Well, I was reading Adrian Warnock’s last real post on the cessationist/continualist thing, and because I just can’t let Dan have all the fun, let me report that I read this from the meritorious Dr. Warnock:
I would love to challenge the TeamPyro guys . . . and the rest of us (including myself) — When was the last time you experienced such an impact of the Word of God brought to life by the Spirit of God?And let me come clean with something: I’m one of those guys who wishes that God would manifest something in the off-the-chain miraculous way that he did with Paul and Peter.
Have you ever experienced the weight, and at the same time the lightness, of the presence of God when a truth comes to life that you feel you might (or indeed you actually do!) fall down laughing?
This experience of being overwhelmed by the vastness of the grace and love of God is one I believe is right to seek and to cry out to God for. Do you agree with that? Is it unfair of me to make the accusation that far too many of us — including those of us who claim to be charismatics — fail to seek experiences of God with sufficient passion? Could the weakness of our passions explain the weakness of our Christianity?
I admit it: I’d love that. In a way I covet that – because think of how stupid that would make Christianity debunkers look! Man, that’d be cool …
… which is exactly, I think, why God doesn’t do it all the time. That’s not a “turn with me to Scripture” argument – it’s a “confession of a lazy man who loves Christ” argument. I know God doesn’t want me to have a ton of faith in some at-best tertiary event relative to the Gospel because, as a lazy man, I’d point to that miracle instead of Christ to talk about my faith.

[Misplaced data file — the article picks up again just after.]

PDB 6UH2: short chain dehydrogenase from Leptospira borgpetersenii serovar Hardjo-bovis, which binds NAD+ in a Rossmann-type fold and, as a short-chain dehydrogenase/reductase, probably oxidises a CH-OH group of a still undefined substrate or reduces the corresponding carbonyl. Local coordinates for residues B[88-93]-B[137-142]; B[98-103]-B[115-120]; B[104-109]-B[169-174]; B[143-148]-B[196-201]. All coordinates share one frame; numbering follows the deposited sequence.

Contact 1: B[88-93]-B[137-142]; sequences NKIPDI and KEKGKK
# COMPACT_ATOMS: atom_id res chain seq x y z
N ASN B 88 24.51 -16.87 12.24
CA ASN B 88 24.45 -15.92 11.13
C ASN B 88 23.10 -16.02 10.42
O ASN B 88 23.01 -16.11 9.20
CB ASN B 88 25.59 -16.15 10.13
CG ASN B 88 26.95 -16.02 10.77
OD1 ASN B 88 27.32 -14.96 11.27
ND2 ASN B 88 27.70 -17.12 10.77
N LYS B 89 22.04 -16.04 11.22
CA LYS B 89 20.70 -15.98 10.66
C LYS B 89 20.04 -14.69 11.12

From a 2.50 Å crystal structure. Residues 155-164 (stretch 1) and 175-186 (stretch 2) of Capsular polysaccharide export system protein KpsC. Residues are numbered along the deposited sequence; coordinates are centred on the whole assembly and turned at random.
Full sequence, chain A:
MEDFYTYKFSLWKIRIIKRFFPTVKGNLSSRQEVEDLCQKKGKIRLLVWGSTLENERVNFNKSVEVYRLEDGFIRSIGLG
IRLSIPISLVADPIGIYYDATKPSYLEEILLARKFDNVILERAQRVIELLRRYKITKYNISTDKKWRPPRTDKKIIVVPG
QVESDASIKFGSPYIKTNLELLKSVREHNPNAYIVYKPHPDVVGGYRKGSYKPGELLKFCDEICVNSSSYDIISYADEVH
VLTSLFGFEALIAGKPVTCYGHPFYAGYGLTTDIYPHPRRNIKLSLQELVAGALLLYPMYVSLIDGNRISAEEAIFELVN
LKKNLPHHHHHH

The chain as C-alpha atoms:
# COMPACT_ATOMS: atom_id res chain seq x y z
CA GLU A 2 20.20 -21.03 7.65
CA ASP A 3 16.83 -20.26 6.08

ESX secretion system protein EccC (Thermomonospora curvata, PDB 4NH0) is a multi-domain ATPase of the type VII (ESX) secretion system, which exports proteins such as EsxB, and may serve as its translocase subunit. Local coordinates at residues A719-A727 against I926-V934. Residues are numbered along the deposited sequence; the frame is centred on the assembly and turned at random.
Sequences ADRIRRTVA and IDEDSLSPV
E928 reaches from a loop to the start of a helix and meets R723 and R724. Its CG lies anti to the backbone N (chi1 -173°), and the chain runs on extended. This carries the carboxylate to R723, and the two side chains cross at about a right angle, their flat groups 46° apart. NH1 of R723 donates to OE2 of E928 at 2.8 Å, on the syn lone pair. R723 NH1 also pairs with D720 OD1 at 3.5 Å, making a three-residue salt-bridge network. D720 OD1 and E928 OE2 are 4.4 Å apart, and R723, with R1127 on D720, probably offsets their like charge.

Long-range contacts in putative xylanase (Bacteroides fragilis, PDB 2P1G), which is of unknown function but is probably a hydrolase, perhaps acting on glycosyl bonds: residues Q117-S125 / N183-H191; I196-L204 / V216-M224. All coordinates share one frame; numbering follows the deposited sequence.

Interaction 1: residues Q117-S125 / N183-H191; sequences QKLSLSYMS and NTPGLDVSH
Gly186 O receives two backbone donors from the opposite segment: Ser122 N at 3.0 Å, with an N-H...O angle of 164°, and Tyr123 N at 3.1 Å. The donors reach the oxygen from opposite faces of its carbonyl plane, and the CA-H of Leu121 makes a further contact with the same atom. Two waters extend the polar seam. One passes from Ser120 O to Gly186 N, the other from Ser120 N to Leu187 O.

What a jerk I’d be if I had a real miracle on video tape!
Now seriously: Dr. Warnock is not that kind of jerk. But his challenge, above, does something almost as bad: it assumes that because the members of TeamPyro haven’t (yet) disclosed any of their most-intimate moments with God, they haven’t had any.
Personally, I think that’s a brash claim to divert away from the issue at hand – which is, what exactly is the charismatic thing good for if it is not specifically a revelation of the Holy Spirit which the believe ought to hang some kind of hope on?
If you’d like me to blog some of my most intimate experiences with God in His word, I’ll be glad to do that – I don’t do it now because it seems sort of exhibitionistic to me. But if that’s going to point the cessationist/continualist discussion back at the use of these gifts and whether we can trust them or not – and whether they are from God or some other source, be it man’s heart or something else – then I will be glad to do it.